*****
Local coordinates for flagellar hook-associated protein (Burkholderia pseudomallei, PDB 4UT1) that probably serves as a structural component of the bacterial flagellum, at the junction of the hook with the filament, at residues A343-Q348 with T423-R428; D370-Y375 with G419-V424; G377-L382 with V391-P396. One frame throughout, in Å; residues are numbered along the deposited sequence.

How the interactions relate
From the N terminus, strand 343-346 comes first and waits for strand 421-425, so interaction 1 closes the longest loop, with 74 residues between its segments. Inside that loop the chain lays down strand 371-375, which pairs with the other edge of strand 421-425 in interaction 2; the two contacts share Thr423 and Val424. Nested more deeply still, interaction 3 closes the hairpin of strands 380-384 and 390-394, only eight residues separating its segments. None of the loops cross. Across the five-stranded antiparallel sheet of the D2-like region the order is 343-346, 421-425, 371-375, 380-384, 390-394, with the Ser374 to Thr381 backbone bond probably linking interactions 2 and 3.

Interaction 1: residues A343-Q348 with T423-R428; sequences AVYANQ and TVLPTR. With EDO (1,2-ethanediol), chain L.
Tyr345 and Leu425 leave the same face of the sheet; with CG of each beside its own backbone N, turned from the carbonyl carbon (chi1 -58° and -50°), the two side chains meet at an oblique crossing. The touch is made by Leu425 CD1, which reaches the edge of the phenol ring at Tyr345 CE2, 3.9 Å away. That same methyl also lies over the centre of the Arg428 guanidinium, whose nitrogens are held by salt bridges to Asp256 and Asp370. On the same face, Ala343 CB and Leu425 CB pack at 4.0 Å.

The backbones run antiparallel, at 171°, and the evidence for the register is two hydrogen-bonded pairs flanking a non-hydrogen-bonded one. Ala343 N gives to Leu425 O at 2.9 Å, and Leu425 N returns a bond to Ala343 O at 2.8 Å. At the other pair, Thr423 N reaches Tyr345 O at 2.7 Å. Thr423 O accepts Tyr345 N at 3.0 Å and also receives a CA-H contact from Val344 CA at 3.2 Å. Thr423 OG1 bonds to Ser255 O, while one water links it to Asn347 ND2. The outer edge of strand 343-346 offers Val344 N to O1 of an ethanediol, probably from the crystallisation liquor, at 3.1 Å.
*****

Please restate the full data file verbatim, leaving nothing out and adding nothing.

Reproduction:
Local coordinates for flagellar hook-associated protein (Burkholderia pseudomallei, PDB 4UT1) that probably serves as a structural component of the bacterial flagellum, at the junction of the hook with the filament, at residues A343-Q348 with T423-R428; D370-Y375 with G419-V424; G377-L382 with V391-P396. One frame throughout, in Å; residues are numbered along the deposited sequence.

How the interactions relate
From the N terminus, strand 343-346 comes first and waits for strand 421-425, so interaction 1 closes the longest loop, with 74 residues between its segments. Inside that loop the chain lays down strand 371-375, which pairs with the other edge of strand 421-425 in interaction 2; the two contacts share Thr423 and Val424. Nested more deeply still, interaction 3 closes the hairpin of strands 380-384 and 390-394, only eight residues separating its segments. None of the loops cross. Across the five-stranded antiparallel sheet of the D2-like region the order is 343-346, 421-425, 371-375, 380-384, 390-394, with the Ser374 to Thr381 backbone bond probably linking interactions 2 and 3.

Interaction 1: residues A343-Q348 with T423-R428; sequences AVYANQ and TVLPTR. With EDO (1,2-ethanediol), chain L.
Tyr345 and Leu425 leave the same face of the sheet; with CG of each beside its own backbone N, turned from the carbonyl carbon (chi1 -58° and -50°), the two side chains meet at an oblique crossing. The touch is made by Leu425 CD1, which reaches the edge of the phenol ring at Tyr345 CE2, 3.9 Å away. That same methyl also lies over the centre of the Arg428 guanidinium, whose nitrogens are held by salt bridges to Asp256 and Asp370. On the same face, Ala343 CB and Leu425 CB pack at 4.0 Å.

The backbones run antiparallel, at 171°, and the evidence for the register is two hydrogen-bonded pairs flanking a non-hydrogen-bonded one. Ala343 N gives to Leu425 O at 2.9 Å, and Leu425 N returns a bond to Ala343 O at 2.8 Å. At the other pair, Thr423 N reaches Tyr345 O at 2.7 Å. Thr423 O accepts Tyr345 N at 3.0 Å and also receives a CA-H contact from Val344 CA at 3.2 Å. Thr423 OG1 bonds to Ser255 O, while one water links it to Asn347 ND2. The outer edge of strand 343-346 offers Val344 N to O1 of an ethanediol, probably from the crystallisation liquor, at 3.1 Å.